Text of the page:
Monday, June 22nd, 2009

Fun with 3D CSS and video

Category: CSS, Video

How about starting the week with something fun. Zach Johnson has been having fun with 3D effects via CSS such as his isocube above, which is brought to you with simple HTML (including a video tag for a playing video on the surface!) and some CSS like this:

  1. .face {
  2.     position: absolute;
  3.     width: 200px;
  4.     height: 200px;
  5.     overflow: hidden;
  6.     font-family: monospace;
  7.     font-size: 24px;
  8. }
  10. .top {
  11.     top: 0;
  12.     left: 89px;
  13.     background: #fff;
  14.     color: #999;
  15.     -webkit-transform: rotate(-45deg) skew(15deg, 15deg);
  16.     -moz-transform: rotate(-45deg) skew(15deg, 15deg);
  17. }
  19. .left {
  20.     top: 155px;
  21.     left: 0;
  22.     background: #999;
  23.     color: #333;
  24.     -webkit-transform: rotate(15deg) skew(15deg, 15deg);
  25.     -moz-transform: rotate(15deg) skew(15deg, 15deg);
  26. }
  28. .right {
  29.     top: 155px;
  30.     left: 178px;
  31.     background: #ccc;
  32.     color: #666;
  33.     -webkit-transform: rotate(-15deg) skew(-15deg, -15deg);
  34.     -moz-transform: rotate(-15deg) skew(-15deg, -15deg);
  35. }
  37. .shadow {
  38.     top: 310px;
  39.     left: -89px;
  40.     background: black;
  41.     opacity: 0.5;
  42.     -webkit-transform: rotate(-45deg) skew(15deg, 15deg);
  43.     -moz-transform: rotate(-45deg) skew(15deg, 15deg);
  44. }

Chris Blizzard posted his Open Video Conf talk on connecting HTML5 video showcasing the great demos of Paul Rouget :)

Posted by Dion Almaer at 7:14 am

3.5 rating from 44 votes


Comments feed TrackBack URI

Honestly, we can do even more amazing stuff with SVG filters :)

(these demos need Firefox 3.5 as the filter is applied via CSS filter property, but using an iframe SVG or combined XML document would work just as well)

Like texturing a prerendered animation in realtime:

Or doing perspective texture mapping to play Mario Kart:

Or spinning a world sphere:

Of course you can apply such filters to anything, and yes: that includes VIDEO. Or Canvas. Or SVG. Or, well: Anything.

Comment by hansschmucker — June 22, 2009


Comment by Svennedy — June 22, 2009

Want work in IE6! >;D

And: SVG is dead and buried.

Comment by Svennedy — June 22, 2009

Nope SVG is very much alive and kicking. It simply needs a more accessible way to integrate it into normal pages and the CSS filter property is a nice first step. Next would be an image decoder. SVG is already big as an image format, but we need better ways to combine SVG and HTML if we want it to be really popular.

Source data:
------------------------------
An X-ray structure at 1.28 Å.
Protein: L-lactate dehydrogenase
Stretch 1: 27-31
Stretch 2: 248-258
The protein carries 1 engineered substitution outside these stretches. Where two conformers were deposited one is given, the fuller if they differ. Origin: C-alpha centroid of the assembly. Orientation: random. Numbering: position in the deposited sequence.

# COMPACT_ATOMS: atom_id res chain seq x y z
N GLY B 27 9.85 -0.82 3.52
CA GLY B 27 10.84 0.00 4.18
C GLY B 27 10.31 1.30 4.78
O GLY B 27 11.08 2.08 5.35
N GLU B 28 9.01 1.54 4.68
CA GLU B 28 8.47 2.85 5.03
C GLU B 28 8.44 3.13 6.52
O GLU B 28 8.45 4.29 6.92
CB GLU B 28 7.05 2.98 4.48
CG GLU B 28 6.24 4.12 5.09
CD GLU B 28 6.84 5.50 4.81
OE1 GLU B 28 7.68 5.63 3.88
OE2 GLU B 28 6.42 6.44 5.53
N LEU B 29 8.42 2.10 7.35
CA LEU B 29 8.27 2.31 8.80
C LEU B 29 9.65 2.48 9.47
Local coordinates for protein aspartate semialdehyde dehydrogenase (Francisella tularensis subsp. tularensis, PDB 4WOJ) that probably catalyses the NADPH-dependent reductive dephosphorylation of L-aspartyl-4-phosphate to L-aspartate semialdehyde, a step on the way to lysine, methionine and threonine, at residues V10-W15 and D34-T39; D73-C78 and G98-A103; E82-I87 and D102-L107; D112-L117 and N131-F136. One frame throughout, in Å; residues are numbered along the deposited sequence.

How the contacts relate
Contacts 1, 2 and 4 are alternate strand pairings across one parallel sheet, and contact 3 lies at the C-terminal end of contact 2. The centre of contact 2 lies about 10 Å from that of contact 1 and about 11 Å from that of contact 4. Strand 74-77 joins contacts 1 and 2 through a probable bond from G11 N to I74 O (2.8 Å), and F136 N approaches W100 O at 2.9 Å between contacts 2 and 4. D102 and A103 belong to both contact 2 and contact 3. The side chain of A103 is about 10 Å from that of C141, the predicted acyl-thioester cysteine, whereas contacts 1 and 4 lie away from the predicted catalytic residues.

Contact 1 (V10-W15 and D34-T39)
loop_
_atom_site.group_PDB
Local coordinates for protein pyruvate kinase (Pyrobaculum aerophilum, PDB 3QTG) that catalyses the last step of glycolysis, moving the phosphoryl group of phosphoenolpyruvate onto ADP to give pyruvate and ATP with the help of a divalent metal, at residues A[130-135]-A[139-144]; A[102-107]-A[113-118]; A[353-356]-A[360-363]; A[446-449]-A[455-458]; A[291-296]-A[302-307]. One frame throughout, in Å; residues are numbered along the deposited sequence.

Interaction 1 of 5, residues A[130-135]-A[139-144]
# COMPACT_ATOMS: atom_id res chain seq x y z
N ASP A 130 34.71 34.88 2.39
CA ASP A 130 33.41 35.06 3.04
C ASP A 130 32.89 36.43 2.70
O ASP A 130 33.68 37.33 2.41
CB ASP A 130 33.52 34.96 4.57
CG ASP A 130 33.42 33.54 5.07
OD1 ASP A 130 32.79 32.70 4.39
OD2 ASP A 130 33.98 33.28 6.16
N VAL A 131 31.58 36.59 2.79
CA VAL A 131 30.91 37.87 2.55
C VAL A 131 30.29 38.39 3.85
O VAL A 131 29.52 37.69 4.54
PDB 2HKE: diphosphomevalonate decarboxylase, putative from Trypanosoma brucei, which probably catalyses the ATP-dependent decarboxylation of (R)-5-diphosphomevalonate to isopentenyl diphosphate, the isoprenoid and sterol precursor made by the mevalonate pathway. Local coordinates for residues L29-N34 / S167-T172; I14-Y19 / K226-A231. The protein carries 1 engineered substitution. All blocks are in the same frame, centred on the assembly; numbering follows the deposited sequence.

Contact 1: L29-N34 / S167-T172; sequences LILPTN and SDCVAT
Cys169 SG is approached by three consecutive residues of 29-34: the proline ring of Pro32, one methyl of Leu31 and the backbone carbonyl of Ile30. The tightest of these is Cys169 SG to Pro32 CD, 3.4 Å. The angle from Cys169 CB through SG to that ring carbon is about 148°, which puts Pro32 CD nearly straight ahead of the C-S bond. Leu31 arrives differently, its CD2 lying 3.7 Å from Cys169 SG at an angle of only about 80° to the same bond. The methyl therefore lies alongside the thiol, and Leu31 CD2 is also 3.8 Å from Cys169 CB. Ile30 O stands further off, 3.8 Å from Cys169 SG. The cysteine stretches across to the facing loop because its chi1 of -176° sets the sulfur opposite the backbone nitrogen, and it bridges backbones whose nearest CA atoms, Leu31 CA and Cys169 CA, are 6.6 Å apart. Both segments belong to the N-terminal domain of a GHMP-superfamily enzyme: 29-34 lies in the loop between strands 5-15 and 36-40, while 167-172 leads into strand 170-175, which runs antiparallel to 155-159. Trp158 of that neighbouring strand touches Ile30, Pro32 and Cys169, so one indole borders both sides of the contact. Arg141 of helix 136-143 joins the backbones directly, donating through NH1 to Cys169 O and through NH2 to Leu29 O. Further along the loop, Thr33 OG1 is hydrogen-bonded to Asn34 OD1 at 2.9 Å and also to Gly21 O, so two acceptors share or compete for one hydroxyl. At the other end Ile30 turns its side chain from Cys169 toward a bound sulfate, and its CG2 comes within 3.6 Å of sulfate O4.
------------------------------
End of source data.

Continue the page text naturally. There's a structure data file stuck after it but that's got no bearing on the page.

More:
PS: No, it won’t work in MSIE 6, but SVG filters are something very simple and compact. It could be easily implemented via Flash as a fallback.

Comment by hansschmucker — June 22, 2009

Hey, thanks for posting my demo. Ajaxian Editors: My name is actually Zachary Johnson. (Just my website is

hansschmucker… those demos are incredible. I wonder why they don’t work in Webkit?

Comment by zachstronaut — June 22, 2009

Because the filters are applied using a (for now) non-standard CSS property (“filter:url(#svgFilterId)”). They could also be applied using HTML>iframe(SVG)>filter>foreignObject(Canvas) or HTML>iframe(SVG)>filter>SVGTransform>SVGImage, I was just too lazy to set it up.
But the basic system works in all browsers that support feDisplacementMap

Comment by hansschmucker — June 22, 2009

Here’s a pure SVG variant of the Mariokart filter. It does the transformation of the (large) map image using SVGTransforms, so it’s a bit on the slow side, but it works:

Comment by hansschmucker — June 22, 2009

It is impressive what you can do with SVG… however, my tests have convinced me SVG needs some speed improvements. If only browser vendors would work hardware acceleration into their implementations!

Here is a textured Wolfenstein 3D clone running at high frame rates using JS+Canvas instead of SVG:

Comment by zachstronaut — June 22, 2009

True for normal SVG, but the filters themselves are pretty fast… which is mainly the case because they’re so brain dead simple. They’re not very versatile, but as for raw speed, they cannot be beaten, because they are already native C.

Comment by hansschmucker — June 22, 2009

In canvas we can not manipulate objects like in SVG and canvas is already part of the fab four (firefox, safari, opera and chrome)

I propose to use canvas.getContext(“SVG”) to merge canvas and SVG in order to join efforts, graphics and vectors, in one common tag.


Comment by Ajaxerex — June 22, 2009

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